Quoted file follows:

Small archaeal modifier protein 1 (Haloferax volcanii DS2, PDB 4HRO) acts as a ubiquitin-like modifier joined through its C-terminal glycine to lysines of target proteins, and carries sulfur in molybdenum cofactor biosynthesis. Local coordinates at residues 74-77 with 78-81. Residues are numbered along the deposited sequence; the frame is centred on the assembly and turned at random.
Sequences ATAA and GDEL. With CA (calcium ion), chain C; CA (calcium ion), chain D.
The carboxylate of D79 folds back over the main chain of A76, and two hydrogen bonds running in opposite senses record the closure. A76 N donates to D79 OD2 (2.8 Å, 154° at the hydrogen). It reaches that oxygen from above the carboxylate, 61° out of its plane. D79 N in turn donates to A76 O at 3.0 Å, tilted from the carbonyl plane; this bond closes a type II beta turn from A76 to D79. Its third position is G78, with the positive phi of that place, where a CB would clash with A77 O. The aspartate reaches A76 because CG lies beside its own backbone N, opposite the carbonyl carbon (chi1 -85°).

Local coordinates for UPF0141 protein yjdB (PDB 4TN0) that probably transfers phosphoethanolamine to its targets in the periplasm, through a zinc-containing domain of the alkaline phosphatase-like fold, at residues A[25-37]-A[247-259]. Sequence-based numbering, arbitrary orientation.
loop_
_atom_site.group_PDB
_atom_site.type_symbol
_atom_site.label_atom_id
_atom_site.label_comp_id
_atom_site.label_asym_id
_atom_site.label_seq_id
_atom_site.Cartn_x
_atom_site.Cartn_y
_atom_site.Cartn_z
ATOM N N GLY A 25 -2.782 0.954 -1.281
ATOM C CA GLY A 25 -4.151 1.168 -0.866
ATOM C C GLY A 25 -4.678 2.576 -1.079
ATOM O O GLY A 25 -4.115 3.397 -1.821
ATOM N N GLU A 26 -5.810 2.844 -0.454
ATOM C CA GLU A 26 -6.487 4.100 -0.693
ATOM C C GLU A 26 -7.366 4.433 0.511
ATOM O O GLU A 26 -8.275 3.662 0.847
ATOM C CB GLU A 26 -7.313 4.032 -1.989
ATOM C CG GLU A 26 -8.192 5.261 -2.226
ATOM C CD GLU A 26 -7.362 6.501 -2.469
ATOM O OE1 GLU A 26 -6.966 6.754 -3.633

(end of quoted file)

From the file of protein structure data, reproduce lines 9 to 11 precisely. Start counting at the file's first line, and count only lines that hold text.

_atom_site.label_comp_id
_atom_site.label_asym_id
_atom_site.label_seq_id